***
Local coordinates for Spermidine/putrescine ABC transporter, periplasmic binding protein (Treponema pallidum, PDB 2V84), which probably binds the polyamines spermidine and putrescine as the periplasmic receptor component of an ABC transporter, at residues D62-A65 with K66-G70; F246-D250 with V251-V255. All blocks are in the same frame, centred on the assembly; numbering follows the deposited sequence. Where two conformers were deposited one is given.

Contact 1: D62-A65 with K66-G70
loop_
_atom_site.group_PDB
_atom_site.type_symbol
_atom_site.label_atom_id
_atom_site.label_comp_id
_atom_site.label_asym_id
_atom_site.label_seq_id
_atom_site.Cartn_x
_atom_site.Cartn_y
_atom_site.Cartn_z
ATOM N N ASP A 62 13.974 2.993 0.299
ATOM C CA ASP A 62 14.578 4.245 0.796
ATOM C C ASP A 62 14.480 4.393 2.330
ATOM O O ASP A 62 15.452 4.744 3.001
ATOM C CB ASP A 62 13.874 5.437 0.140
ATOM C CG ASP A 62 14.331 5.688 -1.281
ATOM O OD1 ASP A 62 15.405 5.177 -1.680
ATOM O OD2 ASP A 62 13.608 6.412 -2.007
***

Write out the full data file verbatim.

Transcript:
Local coordinates for Spermidine/putrescine ABC transporter, periplasmic binding protein (Treponema pallidum, PDB 2V84), which probably binds the polyamines spermidine and putrescine as the periplasmic receptor component of an ABC transporter, at residues D62-A65 with K66-G70; F246-D250 with V251-V255. All blocks are in the same frame, centred on the assembly; numbering follows the deposited sequence. Where two conformers were deposited one is given.

Contact 1: D62-A65 with K66-G70
loop_
_atom_site.group_PDB
_atom_site.type_symbol
_atom_site.label_atom_id
_atom_site.label_comp_id
_atom_site.label_asym_id
_atom_site.label_seq_id
_atom_site.Cartn_x
_atom_site.Cartn_y
_atom_site.Cartn_z
ATOM N N ASP A 62 13.974 2.993 0.299
ATOM C CA ASP A 62 14.578 4.245 0.796
ATOM C C ASP A 62 14.480 4.393 2.330
ATOM O O ASP A 62 15.452 4.744 3.001
ATOM C CB ASP A 62 13.874 5.437 0.140
ATOM C CG ASP A 62 14.331 5.688 -1.281
ATOM O OD1 ASP A 62 15.405 5.177 -1.680
ATOM O OD2 ASP A 62 13.608 6.412 -2.007